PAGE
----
Harmonious Life: Interview with Steve Reich, by Dan Fox & Mark Godfrey, Frieze Magazine, October 2006

Just came across this interview with Steve Reich published in Frieze Magazine back in 2006:

“Steve Reich is one of the most important American composers of the past 40 years. With influences including Béla Bartók, Igor Stravinsky, John Coltrane, African drumming, Balinese Gamelan and Hebrew sacred music, Reich’s music has been a major inspiration for subsequent generations of musicians such as Brian Eno, Bang On a Can and Sunn0))). Often misdescribed as ‘minimalist’, Reich’s music is characterized by a complex integration of harmonic invention and rhythmic construction; from groundbreaking early works using multiple tape loops and a rigorous focus on process, through multimedia collaborations with his wife, the artist Beryl Korot, to his recent major compositions for voice and orchestra You Are (Variations) (2004) and Daniel Variations (premiered this autumn). On the occasion of ‘Steve Reich @ 70’, an international series of concerts celebrating the composer’s 70th birthday, Dan Fox and Mark Godfrey talk to him about his music and relationship to visual art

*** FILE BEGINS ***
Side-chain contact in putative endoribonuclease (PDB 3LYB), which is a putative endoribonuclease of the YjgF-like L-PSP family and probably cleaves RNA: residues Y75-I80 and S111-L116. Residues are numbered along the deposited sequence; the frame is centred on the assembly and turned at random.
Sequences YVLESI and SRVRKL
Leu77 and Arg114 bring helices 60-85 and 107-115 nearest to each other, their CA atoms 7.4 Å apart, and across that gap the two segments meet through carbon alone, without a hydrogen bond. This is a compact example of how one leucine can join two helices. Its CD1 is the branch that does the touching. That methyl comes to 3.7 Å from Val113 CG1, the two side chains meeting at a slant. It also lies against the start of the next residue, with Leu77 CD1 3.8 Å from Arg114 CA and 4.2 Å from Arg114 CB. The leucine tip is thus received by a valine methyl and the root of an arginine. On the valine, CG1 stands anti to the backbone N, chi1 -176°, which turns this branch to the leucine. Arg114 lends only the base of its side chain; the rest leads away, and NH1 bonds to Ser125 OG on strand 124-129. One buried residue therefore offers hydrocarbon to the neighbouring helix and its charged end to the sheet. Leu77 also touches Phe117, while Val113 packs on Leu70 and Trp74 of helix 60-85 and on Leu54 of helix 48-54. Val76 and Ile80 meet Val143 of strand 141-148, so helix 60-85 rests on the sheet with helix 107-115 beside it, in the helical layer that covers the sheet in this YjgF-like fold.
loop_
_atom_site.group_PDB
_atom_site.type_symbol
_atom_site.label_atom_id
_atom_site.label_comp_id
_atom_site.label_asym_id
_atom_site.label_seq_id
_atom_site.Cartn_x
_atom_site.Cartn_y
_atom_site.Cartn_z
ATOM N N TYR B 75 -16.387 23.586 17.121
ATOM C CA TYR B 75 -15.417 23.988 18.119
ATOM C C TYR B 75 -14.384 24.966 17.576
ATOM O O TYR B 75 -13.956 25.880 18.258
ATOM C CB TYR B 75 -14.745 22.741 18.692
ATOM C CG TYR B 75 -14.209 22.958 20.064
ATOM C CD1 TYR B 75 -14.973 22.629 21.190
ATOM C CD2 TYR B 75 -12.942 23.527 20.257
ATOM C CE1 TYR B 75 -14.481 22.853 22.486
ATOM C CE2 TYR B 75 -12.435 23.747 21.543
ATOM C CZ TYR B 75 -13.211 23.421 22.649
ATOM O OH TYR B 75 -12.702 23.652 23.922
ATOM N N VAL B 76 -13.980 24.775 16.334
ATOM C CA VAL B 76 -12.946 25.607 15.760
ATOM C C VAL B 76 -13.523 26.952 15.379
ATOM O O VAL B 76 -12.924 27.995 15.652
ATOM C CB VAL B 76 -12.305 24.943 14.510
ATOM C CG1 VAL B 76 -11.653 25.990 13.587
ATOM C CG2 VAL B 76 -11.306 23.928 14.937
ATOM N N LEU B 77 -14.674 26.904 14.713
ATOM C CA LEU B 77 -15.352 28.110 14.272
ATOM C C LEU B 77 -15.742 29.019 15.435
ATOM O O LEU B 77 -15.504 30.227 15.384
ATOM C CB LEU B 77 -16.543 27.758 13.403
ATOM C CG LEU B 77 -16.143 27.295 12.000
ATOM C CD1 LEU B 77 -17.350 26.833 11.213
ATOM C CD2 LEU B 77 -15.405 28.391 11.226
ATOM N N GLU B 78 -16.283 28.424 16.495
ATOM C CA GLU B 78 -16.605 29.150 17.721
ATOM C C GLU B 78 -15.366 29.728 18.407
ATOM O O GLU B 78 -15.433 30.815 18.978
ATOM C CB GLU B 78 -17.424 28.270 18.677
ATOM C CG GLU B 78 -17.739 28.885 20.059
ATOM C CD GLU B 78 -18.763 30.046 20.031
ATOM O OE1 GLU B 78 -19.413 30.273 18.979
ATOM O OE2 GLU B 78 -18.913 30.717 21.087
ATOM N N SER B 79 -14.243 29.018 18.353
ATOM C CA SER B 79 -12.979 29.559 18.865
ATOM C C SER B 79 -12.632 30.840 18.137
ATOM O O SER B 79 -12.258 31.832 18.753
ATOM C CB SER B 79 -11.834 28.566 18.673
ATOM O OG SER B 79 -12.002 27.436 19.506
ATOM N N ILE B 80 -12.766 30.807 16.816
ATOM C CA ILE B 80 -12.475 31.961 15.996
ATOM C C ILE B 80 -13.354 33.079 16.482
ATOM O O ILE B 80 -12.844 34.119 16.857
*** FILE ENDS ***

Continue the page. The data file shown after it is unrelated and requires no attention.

Mark Godfrey: From the beginning of your practice there’s been a strong relationship between your music and the visual arts. You were aware of seriality in American art in the mid-1960s, as in the work of Sol LeWitt, for example. However, seriality meant something completely different in terms of the dominant European music of the time. Could you explain a little what the difference is between seriality in music and seriality in visual art?

Steve Reich: In serial music the 12-tone series of notes has no harmonic relationship between one note and another, and cannot really be heard as a pattern. Maybe Pierre Boulez could hear it, but this was something most musicians would have to take on faith, not something they could perceive as listeners. Visual serial art was very obviously repeating a given image or varying it in some way that one could walk into a room and immediately grasp it. You see Andy Warhol’s many Mona Lisas, and within five seconds you know you are looking at many Mona Lisas – you don’t have to be given a theory. In my music what I was striving for was something much more connected with American serial art. It was a rejection of European musical seriality…”